Liberal Construction of Pro Se Complaint

         Plaintiff brought this action pro se, which requires the Court to liberally construe his pleadings. Estelle v. Gamble, 429 U.S. 97, 106 (1976); Haines v. Kerner, 404 U.S. 519, 520 (1972); Loe v. Armistead, 582 F.2d 1291, 1295 (4th Cir. 1978); Gordon v. Leeke, 574 F.2d 1147, 1151 (4th Cir. 1978). Pro se pleadings are held to a less stringent standard than those drafted by attorneys. Haines, 404 U.S. at 520. Even under this less stringent standard, however, the pro se complaint is still subject to summary dismissal. Id. at 520-21. The mandated liberal construction means only that if the court can reasonably read the pleadings to state a valid claim on which the petitioner could prevail, it should do so. Barnett v. Hargett, 174 F.3d 1128, 1133 (10th Cir. 1999). A court may not construct the plaintiff's legal arguments for him. Small v. Endicott, 998 F.2d 411, 417-18 (7th Cir. 1993). Nor should a court "conjure up questions never squarely presented." Beaudett v. City of Hampton, 775 F.2d 1274, 1278 (4th Cir. 1985).

         Motion to Dismiss Standards

          Rule 12(b)(1)

         A motion to dismiss under Rule 12(b)(1) examines whether the complaint fails to state facts upon which jurisdiction can be founded. Fed.R.Civ.P. 12(b)(1). It is the plaintiff's burden to prove jurisdiction, and the court is to "regard the pleadings' allegations as mere evidence on the issue, and may consider evidence outside the pleadings without converting the proceeding to one for summary judgment." Richmond, Fredericksburg & Potomac R.R. Co. v. United States, 945 F.2d 765, 768 (4th Cir. 1991). To resolve a jurisdictional challenge under Rule 12(b)(1), the court may consider undisputed facts and any jurisdictional facts that it determines. See id. The court may dismiss a case for lack of subject matter jurisdiction on any of the following bases: "(1) the complaint alone; (2) the complaint supplemented by undisputed facts evidenced in the record; or (3) the complaint supplemented by undisputed facts plus the court's resolution of disputed facts.'" Johnson v. United States, 534 F.3d 958, 962 (8th Cir. 2008) (quoting Williamson v. Tucker, 645 F.2d 404, 413 (5th Cir. 1981)).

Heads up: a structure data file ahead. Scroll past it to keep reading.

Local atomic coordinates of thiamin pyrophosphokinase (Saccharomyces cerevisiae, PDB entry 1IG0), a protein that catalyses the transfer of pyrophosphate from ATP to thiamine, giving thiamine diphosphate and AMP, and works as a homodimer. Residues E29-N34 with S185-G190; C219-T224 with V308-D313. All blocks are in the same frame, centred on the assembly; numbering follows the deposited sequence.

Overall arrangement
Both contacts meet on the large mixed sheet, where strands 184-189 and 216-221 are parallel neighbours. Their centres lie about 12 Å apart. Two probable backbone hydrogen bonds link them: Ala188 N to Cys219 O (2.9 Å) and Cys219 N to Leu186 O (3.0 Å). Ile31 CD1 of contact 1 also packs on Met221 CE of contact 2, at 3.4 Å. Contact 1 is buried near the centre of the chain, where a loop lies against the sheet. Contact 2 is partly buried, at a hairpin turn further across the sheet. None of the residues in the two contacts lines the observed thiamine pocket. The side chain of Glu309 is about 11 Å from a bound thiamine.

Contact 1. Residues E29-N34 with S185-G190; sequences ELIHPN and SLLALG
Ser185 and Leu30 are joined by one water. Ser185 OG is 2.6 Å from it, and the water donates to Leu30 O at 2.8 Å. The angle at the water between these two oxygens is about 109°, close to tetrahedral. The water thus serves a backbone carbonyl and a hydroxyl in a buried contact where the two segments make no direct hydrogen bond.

Rule 12(b)(6)

         Under Rule 12(b)(6) of the Federal Rules of Civil Procedure, a motion to dismiss for failure to state a claim should not be granted unless it appears certain that the plaintiff can prove no set of facts which would support her claim and entitle her to relief. When considering a motion to dismiss, the court should "accept as true all well-pleaded allegations and should view the complaint in a light most favorable to the plaintiff." Mylan Labs., Inc. v. Matkari, 7 F.3d 1130, 1134 (4th Cir. 1993). However, the court "need not accept the legal conclusions drawn from the facts" nor "accept as true unwarranted inferences, unreasonable conclusions, or arguments." Eastern Shore Mkts., Inc. v. J.D. Assocs. Ltd. P'ship, 213 F.3d 175, 180 (4th Cir. 2000). Further, for purposes of a Rule 12(b)(6) motion, a court may rely on only the complaint's allegations and those documents attached as exhibits or incorporated by reference. SeeSimons v. Montgomery Cnty. Police Officers, 762 ...